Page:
The New York Public Library has joined the The Commons, the special Flickr program for libraries and museums, who share their collections on Flickr and encourage members of the community to add comments and tags to help describe the images. The New York sets shared here include photographs of dance legend Ruth St. Denis, production photographs from early cinema, travel photographs from Egypt, Syria, Japan and other places, Civil War photographs, a large selection of Berenice Abbott’s Changing New York photographs from the 1930s, and more.
Two recent news stories caught my eye, quite literally. Each reported the discovery of a previously-unknown childhood photograph of a legendary American woman. The women couldn’t be more different : the notorious Lizzie Borden and the inspirational Helen Keller. In each case, the newly-discovered photographs give us a rare glimpse into the childhood of these women — in both cases, the new photographs may be the earliest known photographs of their subjects.
Yesterday I participated in the Digital Library Conference & Vendor Fair at Holy Cross, an event that celebrated the official launch of the Digital Commonwealth. The Digital Commonwealth is a portal providing access to the digital repositories of libraries and other cultural institutions around the state, soon to include NOBLE. The conference was a great success, with a diverse and enthusiastic group of participants.
The program featured keynote presentations by Mary Minow on copyright and Marshall Keys on the Digital Commonwealth and Library 2.0, and eleven break-out sessions on a various aspects of digital libraries.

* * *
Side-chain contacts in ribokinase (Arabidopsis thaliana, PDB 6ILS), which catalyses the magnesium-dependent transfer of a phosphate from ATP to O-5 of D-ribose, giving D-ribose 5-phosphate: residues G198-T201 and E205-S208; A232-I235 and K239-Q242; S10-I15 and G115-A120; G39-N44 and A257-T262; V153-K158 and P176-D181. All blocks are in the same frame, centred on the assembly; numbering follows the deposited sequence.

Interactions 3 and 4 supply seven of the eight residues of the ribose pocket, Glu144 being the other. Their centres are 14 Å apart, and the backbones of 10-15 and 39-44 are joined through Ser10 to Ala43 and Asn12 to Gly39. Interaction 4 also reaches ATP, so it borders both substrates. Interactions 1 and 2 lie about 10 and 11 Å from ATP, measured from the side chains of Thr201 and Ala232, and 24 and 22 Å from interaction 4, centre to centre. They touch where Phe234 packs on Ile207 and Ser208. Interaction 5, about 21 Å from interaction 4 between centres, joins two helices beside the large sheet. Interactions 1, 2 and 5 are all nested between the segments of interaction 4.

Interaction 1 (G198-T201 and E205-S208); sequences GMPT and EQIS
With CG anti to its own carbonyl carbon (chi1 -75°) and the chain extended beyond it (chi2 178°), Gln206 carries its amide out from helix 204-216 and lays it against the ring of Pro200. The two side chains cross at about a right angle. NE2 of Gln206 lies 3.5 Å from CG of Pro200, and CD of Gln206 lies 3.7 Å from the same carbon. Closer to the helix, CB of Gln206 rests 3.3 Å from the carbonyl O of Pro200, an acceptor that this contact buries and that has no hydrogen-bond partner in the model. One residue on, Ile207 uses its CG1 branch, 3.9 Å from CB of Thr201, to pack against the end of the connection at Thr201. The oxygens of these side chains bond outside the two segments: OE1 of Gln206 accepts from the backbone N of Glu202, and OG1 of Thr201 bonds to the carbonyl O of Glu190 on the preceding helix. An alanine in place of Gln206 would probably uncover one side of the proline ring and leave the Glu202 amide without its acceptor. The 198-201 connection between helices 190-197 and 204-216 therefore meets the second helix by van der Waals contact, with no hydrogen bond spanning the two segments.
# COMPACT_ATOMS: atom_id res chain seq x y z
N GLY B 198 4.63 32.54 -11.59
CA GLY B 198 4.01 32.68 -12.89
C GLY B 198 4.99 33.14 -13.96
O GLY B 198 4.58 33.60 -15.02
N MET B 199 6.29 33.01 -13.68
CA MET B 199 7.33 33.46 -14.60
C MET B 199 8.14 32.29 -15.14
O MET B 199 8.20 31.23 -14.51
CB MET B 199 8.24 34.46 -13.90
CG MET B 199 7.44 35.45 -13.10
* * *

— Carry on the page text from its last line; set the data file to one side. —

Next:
This blog features old photographs of American life, with a special emphasis on the working life. There’s a special emphasis on child labor, especially as shown in the works of Lewis Hine. The site takes its name from Shorpy Higginbotham, a boy who worked in an Alabama coal mine near the turn of the century, and who appears in several of Hine’s photographs.
When I first came across this site a few months ago, I didn’t really get the point. There’s very little information on the source of the images, although it looks like most come from the Library of Congress, and all are in the public domain based on their age. If all of this is readily available with better cataloging and organization on the American Memory site, why bother with this oddly-named blog?
But I’ve come around. The blog’s format is attractive, with a few selected photographs featured every day. Members can set up their own accounts and contribute their own old photographs, and I’ve seen some interesting ones. There’s just enough organization here to invite browsing, and there’s an active community of users commenting on the photographs.
The real reason this site has become so successful is the photographs themselves. They are well-chosen, compelling images, presented in a nice, large format rather than as thumbnails. Who can resist? Libraries could really use this site as a model for ways to use a blog format to present content and invite discussion.
Shorpy: The 100-Year-Old Photoblog — Check it out for yourself
CardCow.com sells vintage postcards and collectibles, worth checking out if you’re interested in adding to your library’s postcard collection. But even if you don’t plan to buy anything, this can be a very interesting site, useful for reference and worth sharing with your users. They have a lot of postcards for sale, but even after a card is sold, the image and listing stay on the website as a resource, and they have built up quite an impressive collection of images. You can browse by category, or search the listings. The cataloging isn’t perfect — there are currently eight cards listed for Magnolia and five for Mangolia — but you can usually find what you’re looking for one way or another. They list the date if a card has a postmark, and include images of the backs of the postcards, which is a nice touch.